He told the Junkies too that he wasn’t too concerned about Gore’s elbow.

“People who actually went to medical school have had no concerns with it, so we trust our medical staff,” he said.

Gore joined the club in Philadelphia on Thursday, and talked to reporters in Citizens Bank Park as he got settled in with his new team. Of course he was asked about his left elbow.

“It was just some discomfort, and then … it’s minor,” he said. “So yeah, everything’s fine. Just kind of building strength back and getting everything 100% and should be fine.”

He hasn’t pitched since July 25th at this point, and the Nationals, as Rizzo said, plan to take things slowly with him.

“Feeling better,” he said on Thursday. “Definitely getting better, so...”

His strong start to his rookie season, Gore said, was a result of a good fastball and throwing strikes.

“Obviously the fastball was good,” he said of the 94.7 MPH (average) pitch which he’s thrown 60.9% of the time this season (.232 BAA),” but we had a little bit of everything.”

Gore mixed in a curveball (18.0%; .250 BAA), slider (15.7%; .286 BAA), and a changeup (5.3%; .333 BAA).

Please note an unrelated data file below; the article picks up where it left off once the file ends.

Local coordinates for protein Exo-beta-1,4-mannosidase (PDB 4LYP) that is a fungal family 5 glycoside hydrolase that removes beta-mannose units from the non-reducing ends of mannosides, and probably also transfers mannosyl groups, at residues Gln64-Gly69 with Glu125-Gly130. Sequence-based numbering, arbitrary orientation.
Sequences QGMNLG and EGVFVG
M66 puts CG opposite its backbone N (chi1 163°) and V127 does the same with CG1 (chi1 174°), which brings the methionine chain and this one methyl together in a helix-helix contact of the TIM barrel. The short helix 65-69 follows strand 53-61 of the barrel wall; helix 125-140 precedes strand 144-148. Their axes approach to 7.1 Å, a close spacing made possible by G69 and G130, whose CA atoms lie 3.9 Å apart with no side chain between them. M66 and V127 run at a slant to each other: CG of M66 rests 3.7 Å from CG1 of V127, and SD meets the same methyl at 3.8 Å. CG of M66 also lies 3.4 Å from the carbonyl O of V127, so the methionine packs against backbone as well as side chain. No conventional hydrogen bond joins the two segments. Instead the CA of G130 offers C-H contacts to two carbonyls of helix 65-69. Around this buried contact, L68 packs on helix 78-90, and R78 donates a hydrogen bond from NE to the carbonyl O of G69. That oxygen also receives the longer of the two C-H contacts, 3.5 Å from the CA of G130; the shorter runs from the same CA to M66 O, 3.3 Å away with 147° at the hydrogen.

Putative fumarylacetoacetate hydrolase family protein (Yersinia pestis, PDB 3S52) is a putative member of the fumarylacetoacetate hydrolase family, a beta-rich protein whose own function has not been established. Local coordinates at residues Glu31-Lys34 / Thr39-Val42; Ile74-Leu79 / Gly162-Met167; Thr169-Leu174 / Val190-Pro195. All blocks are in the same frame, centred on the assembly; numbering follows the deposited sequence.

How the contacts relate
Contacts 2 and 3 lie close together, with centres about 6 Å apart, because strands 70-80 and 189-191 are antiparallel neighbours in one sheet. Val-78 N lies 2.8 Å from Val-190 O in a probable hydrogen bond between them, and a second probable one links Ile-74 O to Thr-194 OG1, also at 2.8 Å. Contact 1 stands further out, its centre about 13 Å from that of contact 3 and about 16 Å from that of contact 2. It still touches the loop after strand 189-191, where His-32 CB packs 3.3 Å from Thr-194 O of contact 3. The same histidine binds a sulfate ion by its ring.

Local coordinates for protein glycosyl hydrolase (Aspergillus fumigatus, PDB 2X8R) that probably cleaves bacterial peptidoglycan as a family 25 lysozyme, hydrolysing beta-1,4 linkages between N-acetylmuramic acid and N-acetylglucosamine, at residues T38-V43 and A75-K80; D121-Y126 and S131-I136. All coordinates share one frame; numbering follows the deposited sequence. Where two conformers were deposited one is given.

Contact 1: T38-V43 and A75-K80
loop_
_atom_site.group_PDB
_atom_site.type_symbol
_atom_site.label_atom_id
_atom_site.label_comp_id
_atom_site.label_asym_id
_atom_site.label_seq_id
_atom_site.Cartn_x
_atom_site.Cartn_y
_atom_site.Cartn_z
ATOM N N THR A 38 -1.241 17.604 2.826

“We were attacking guys, a lot of strikes, also getting deep into games too, so really that’s it,” he said of the keys when he’s going well.

“When we’re going at guys and able to get deep into games, that’s kind of when I’m at my best.”

“He’s going to help us in the future and he’s a big part of our future as well,” Nats’ manager Davey Martinez told reporters before the opener with the Phillies.

“Right now, the biggest thing that we talked about is getting him healthy, you know, getting him right,” the fifth-year skipper continued. “We feel like he can help us for a very, very long time. But we’re gonna take it slow with him and make sure that when he comes back, he’s back for good. And we have no other issues. So he understands that. Told him just, ‘Hey, learn the lay of the land, start talking to people. I don’t know — he didn’t meet [Pitching Coach Jim] Hickey when I saw him, but go talk to Hickey. Talk to some analytical guys, tell us what you’re used to having, we want to get you comfortable, want to get you used to what we try to do, and spend this time learning if our system is different than yours, kind of learning it, and honestly I want to know what you’ve done, maybe we could learn something from you as well, and he was good. He had a lot to do today cause he went through some evaluation periods with the training staff, so he was busy.”

Gore said it was emotional moving on from the only organization he’s known as a pro, but he also told reporters he was excited to be with a club which considers him, as Rizzo told the Junkies, a big part of the future in D.C.

“Definitely exciting. It just means we have a job to do, and we got to go out there and play well,” Gore said.

“We all do. But that’s also it, which is a good thing, we have a job and continue to get better every day and go out there and play well.”